Queue up the Willie Nelson tunes, ’cause you guessed it – I’m on the road again!
This time, adventure finds me in Cape Town, South Africa. This gorgeous view of Table Mountain is quite literally what I am looking at as I write this post:
No, seriously, it’s better than “not bad” – it’s out of control amazing, and without a doubt I am feeling blessed.
I don’t want to spend this moment feigning sophisticated indifference, nor do I want to spend it bragging about the wonders of my adventurous life. I’d rather talk about some of the gritty, hidden truth behind my story that I am guessing most people don’t see at first blush.
Yes I just trotted off to South Africa for a month, and plenty of people have responded to the news of my trip with “you’re so lucky” and “I’m so jealous”.
But what if you knew that the plane ticket I used to get here was purchased with a credit from last summer’s cancelled itinerary, a holdover from the wreckage of my crash-and-burn love life? Or that this freedom I now have to travel is coming right on the heels of fulfilling a painful soul contract that sucked my life away for six months, and ultimately cost me several friendships?
I could also tell you how I barely managed to pack up and prepare for my trip in time, thanks to spending
several days more than a week having an emotional come apart, or how I spent my first two days after arrival here hiding in a blanket fort in the back room, not even coming out to eat, gripped with anxiety at the realization that I was now alone on the far side of a continent I’d never visited before.
I could go on, but you get the picture: it’s not all rainbows and unicorns for me, either.
My intention in telling you this is not to downplay the miracle of my blessings. I’m telling you because I want to give myself, and all of you, permission to be the hot mess that I am, that you probably are, that nearly everyone you pass on the street secretly is.
I also want to drive home the point that this is not an “all or nothing” reality: nobody is broken or whole, a hot mess or totally on top of their game.
I’ve spent at least half of my life feeling like I was surrounded by people who’d arrived in the land of functional adulthood with a suitcase full of “figured it out” – and for some reason I’d been denied a passport.
Most of that time, I’ve been walking around with the erroneous assumption that “personal growth” and “healing” meant rooting out all my broken bits, sticking them back together with cosmic crazy glue, sanding down my edges, slapping some fresh paint on the walls and passing for normal – a belief which lived side by side with the creeping suspicion there might be something so fundamentally broken about me that no amount of cosmic glue or fresh paint could ever hide the cracks.
It hasn’t been until recently that I’ve realized the equation was all wrong: healing and growth have nothing to do with “fixing” and everything to do with alchemy – it’s about how we transform our perceptions and work with our responses.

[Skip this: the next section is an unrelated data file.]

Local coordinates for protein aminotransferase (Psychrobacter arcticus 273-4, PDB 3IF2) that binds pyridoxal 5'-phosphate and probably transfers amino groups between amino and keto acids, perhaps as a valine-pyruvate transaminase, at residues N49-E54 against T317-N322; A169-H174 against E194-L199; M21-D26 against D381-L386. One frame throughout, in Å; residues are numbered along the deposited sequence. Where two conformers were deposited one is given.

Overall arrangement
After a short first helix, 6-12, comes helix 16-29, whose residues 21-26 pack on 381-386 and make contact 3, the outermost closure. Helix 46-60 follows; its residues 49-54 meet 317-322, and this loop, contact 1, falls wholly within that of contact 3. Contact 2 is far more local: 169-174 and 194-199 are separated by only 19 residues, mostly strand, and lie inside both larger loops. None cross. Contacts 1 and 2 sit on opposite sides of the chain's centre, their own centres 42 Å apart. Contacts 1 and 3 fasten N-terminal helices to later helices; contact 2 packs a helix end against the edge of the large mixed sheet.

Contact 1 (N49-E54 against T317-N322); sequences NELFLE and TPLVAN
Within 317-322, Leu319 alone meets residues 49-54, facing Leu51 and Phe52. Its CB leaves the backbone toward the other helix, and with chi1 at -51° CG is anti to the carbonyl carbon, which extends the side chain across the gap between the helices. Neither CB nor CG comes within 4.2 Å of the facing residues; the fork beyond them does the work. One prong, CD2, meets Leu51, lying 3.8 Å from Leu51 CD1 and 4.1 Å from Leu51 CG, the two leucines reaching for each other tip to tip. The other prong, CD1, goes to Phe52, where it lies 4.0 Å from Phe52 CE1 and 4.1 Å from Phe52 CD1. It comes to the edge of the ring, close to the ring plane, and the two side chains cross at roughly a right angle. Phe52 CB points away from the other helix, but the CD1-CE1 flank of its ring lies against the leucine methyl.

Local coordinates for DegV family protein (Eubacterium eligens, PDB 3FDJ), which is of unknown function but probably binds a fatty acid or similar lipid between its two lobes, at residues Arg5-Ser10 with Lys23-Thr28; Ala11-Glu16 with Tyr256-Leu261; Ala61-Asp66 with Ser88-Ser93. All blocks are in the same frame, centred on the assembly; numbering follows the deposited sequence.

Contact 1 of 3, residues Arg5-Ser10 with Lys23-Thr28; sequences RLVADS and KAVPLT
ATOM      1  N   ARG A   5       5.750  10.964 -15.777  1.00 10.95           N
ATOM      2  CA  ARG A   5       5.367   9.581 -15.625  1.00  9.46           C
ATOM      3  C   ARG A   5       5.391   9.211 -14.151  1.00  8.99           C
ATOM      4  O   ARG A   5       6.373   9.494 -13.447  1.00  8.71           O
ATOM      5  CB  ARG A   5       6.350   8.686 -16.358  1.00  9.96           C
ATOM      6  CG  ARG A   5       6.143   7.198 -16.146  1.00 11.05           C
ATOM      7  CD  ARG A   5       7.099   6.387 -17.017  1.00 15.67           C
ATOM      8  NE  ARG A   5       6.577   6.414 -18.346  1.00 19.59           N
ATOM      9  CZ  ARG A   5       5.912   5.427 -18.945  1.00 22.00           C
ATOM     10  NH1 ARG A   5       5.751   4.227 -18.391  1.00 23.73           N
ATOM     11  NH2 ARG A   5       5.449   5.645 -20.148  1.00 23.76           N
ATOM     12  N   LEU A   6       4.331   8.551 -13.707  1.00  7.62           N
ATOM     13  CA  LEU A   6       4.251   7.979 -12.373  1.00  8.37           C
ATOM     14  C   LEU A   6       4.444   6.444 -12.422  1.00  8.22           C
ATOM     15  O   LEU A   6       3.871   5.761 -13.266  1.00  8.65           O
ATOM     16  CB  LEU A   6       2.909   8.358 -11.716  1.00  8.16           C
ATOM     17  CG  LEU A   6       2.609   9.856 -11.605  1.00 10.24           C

It’s about rejecting our cultural addiction to being comfortable and in control, and standing face to face with our anxiety, our heartbreak, our struggles.
It’s about transforming our response from “what did I do wrong to end up here?” or “how can I fix this?” to “what has this experience come to teach me?” and “how can I stay awake and fully present?”
It’s about the wisdom of knowing when to slow down and just let yourself FEEL – feel the fear, the rage, the disappointment, the exhaustion, even feel the temptation to claim defeat. It’s about the wisdom of knowing when it’s time to stand back up, to harness your fierce hope and keep moving forward.
Ultimately, when we set aside our need to be comfortable and in control, it becomes possible to experience fear and pain as a powerful life force energy. Instead of avoiding it, we can harness it and jump on this wild ride called “truly living” – we can laugh and love through our tears, stare wide eyed and breathless at all the beauty tangled up in our pain.
Coming to this realization doesn’t mean it suddenly becomes easier to deal with adversity. I’ll be the first to tell you that when I fall down, I still fall way, way down – and it’s a powerful reflex for me to blame (usually myself) and to fix (or feel fundamentally broken).
Like any new trick, mastering this alchemy takes time and practice.
It also takes humor, and all of the swears that are constantly firing off in my head and occasionally tumbling out of my mouth. And what I suspect is, in order for this alchemy to really sink into the bones, it’s going to take a tribe who knows these secrets, too – a tribe who can call me out, lift me up and remind me who I am – a tribe I’d love to support with all the same.
Considering that social anxiety is far from the least of my challenges, words like “tribe” and “community” have always sounded a bit like a foreign language – romantic, mysterious, intriguing but distant. I don’t know how people do this “community” thing, or where exactly they find their tribe.
But after finally pulling myself from my blanket fort and fixing a cup of tea, I stood next to the big glass window in my AirBnB rental and looked up at Table Mountain, and decided on two things:
First, that I was going to build on the morning’s victory over anxiety by tackling my gripping terror of heights, and take the cable car up to the top of the mountain – an opportunity to practice witnessing great beauty in the same moment I’m experiencing terrible fear.
Second, that effective immediately, it’s time to finally figure out this “community” notion – so for the next chapter of life, I’m focusing the intention behind my work and my writing on gathering and serving my tribe. In the coming months, I will be filling in the blanks in my story, and I’ll also be calling down from dreamland the means and the method to build a community.
Consider this post my first siren song.